Tanzanian President John Magufuli’s deepening dispute with companies he accuses of being tax cheats is rattling investors and dimming the allure of one of Africa’s fastest-growing economies.
Since taking office in late 2015, Magufuli has been on a drive to increase revenue from natural resources to help fund his industrialization plans. His administration has passed laws enabling it to renegotiate contracts and ordered foreign mining firms to sell stakes on the local stock exchange to increase transparency. The authorities have hit Acacia Mining Plc with a $190 billion tax bill, curbed its exports and detained a senior employee, and seized gems and questioned staff from Petra Diamonds Ltd., alleging it hadn’t paid its dues.
“In his bid to do some good things like trying to reduce the level of corruption, President Magufuli has often taken steps that have actually gone outside of the formal rules,” Nic Cheeseman, professor of democracy at the University of Birmingham in the U.K., said by phone. “Even people I think who have sympathy for his ends are starting to say that the means of achieving them might do more harm than good. It is a very worrying situation.”
Acacia, whose tax bill and related penalties equate to 180 times its revenue last year, and Petra have denied wrongdoing. Acacia has shuttered some operations in Tanzania until its dispute is resolved. With Magufuli showing no signs of backing down, the closures may have an effect on tax income, deter other investment and stifle an economy that the International Monetary Fund expects to expand an average of 6.7 percent a year until 2021.
Magufuli, who was nicknamed the bulldozer because of the zeal he showed in his previous post of works minister, campaigned for the presidency on an anti-corruption ticket. His approach was welcomed by Tanzanians weary of years of graft in the public sector. He says Tanzania is in the midst of an “economic war” and if foreign investors want to leave, locals will take over their mines.
“They should not threaten us,” he said in a televised address on Sept. 7. “They are the ones that should be scared.”
Financial markets have taken fright, with the Tanzanian All Share Index slumping 10.1 percent since the Acacia dispute erupted on March 3 and the company’s shares nosediving 62 percent in London, where it’s based. Petra’s shares fell in London on Monday after its annual earnings missed analysts’ estimates, bringing their decline to 6.9 percent since it announced the temporary closure of its Tanzanian operations on Sept. 11. It said Monday it has now resumed production at its Williamson mine.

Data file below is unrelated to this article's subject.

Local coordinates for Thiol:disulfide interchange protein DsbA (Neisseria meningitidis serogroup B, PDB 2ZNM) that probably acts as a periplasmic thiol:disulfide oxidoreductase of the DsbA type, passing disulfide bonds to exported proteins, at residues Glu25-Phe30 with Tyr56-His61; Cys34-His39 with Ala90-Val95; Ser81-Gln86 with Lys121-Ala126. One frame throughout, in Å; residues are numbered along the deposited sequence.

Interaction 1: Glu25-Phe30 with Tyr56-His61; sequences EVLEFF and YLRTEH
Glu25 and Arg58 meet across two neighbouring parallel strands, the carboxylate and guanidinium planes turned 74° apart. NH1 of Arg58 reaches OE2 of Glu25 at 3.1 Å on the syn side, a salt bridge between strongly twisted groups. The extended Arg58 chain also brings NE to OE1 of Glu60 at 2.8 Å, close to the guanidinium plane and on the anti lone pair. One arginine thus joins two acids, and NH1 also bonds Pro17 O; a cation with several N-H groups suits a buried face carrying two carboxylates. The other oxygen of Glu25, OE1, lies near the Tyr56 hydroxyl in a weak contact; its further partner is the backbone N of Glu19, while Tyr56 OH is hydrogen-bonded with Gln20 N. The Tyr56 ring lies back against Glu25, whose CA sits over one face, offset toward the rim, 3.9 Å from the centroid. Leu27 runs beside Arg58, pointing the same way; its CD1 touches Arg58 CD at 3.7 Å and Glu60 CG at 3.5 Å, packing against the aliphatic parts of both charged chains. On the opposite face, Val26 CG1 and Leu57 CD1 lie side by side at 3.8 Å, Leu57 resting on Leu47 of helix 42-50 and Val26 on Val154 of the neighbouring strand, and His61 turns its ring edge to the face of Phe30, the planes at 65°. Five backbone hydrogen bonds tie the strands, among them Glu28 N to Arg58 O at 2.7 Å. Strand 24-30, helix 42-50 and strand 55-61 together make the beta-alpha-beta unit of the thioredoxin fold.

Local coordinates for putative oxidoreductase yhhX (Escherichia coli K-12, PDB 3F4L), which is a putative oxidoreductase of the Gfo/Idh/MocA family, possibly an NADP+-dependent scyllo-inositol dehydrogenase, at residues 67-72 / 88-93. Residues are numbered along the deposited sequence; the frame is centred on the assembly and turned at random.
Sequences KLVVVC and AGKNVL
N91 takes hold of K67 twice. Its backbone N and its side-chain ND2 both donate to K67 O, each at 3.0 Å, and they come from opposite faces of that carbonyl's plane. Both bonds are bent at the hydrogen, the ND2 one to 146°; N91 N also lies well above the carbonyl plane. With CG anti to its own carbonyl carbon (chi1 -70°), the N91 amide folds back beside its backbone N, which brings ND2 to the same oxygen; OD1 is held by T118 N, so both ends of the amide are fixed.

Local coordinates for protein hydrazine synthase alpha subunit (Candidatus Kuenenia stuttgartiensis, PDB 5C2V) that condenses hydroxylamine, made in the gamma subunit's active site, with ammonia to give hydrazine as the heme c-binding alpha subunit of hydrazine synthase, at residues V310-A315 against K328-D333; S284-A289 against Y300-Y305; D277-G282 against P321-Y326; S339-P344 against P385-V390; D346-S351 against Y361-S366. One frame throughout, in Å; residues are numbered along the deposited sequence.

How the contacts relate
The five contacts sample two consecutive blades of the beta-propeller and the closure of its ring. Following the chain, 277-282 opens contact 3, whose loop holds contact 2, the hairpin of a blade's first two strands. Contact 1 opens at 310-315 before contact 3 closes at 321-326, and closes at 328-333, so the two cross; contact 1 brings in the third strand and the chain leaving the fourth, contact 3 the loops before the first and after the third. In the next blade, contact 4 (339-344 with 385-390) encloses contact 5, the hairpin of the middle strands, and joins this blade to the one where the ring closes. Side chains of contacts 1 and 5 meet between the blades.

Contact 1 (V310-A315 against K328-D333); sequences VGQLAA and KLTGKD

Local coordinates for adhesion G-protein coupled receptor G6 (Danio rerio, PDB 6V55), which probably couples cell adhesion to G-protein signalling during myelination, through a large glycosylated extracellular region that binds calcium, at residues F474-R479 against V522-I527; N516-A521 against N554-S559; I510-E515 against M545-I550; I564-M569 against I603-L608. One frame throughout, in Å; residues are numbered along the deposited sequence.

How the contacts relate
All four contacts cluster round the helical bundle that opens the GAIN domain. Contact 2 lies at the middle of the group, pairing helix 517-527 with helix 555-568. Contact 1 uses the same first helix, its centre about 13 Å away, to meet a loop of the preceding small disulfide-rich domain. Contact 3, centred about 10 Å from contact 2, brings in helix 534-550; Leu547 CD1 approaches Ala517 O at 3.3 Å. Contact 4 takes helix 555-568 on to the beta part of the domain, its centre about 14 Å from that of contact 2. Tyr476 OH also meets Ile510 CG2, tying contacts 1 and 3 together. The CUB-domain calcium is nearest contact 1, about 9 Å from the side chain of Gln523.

“Exports could be hit,” said Mark Bohlund, Africa economist with Bloomberg Intelligence in London. “A failure to entice foreign direct investment with a favorable regulatory framework and consistent government policy will impede Tanzania’s longer-term growth prospects.”
Mining accounted for about 5 percent of Tanzania’s $47-billion economy last year, a contribution the government intends to double by 2025. While efforts to derive more benefit from the country’s mineral riches should be welcomed, the government’s approach is flawed, according to Racheal Chagonja, a coordinator at HakiRasilimali, an association of civil-society groups that focuses on Tanzanian resource extraction.
“Are we asking what happens if an Acacia or a Petra leaves?” she said. “The way we are carrying on threatens the sustainability of Tanzania. We need investors and they need us.”
Zitto Kabwe, who sat on a panel established by former President Jakaya Kikwete in 2007 to review the mining industry, anticipates disinvestment and warns the government’s approach could set the country back decades.
“It is too bullying, unprofessional,” said Kabwe, who’s an opposition lawmaker. “There are genuine claims about Tanzanians not benefiting from the mining sector, but we need the investments. What the government is doing is turning away investors.”
Finance Minister Philip Mpango has called for the nationalization of the diamonds that were seized from Petra this month and alleged to be undervalued.
“Tanzanians are being robbed in broad daylight,” he said in an address on state television. “We cannot continue in this way.” Calls to Mpango’s assistant didn’t connect when Bloomberg sought comment from the minister.
Alex Cobham, chief executive officer of the London-based Tax Justice Network, said many Africans countries’ natural resources had been systematically looted and greater transparency was needed, including country-by-country reporting by multinationals for each project, to ensure nations secured fair deals.
“What’s happening in Tanzania is the natural result of a process that has been going on for decades,” Cobham said by phone. “It’s unfortunate the steps taken by the Tanzanian government have been seen to be unlawful and a deterrent to investor confidence, but their actions are understandable given how badly some of the companies have behaved.”
Acacia is 64 percent owned by Barrick Gold Corp. Security guards at the company’s North Mara mine, near Tanzania’s border with Kenya, were in 2010 accused of shooting and killing people scavenging for gold-laced rocks to sell for cash. Barrick said at the time it frequently faced groups of intruders, often armed, who illegally trespassed on the mine and some thefts and vandalism were linked to organized crime.
Tanzania’s recent actions may not be fully justified, Cobham said. “I think most people would say they have crossed the line in a number of ways.”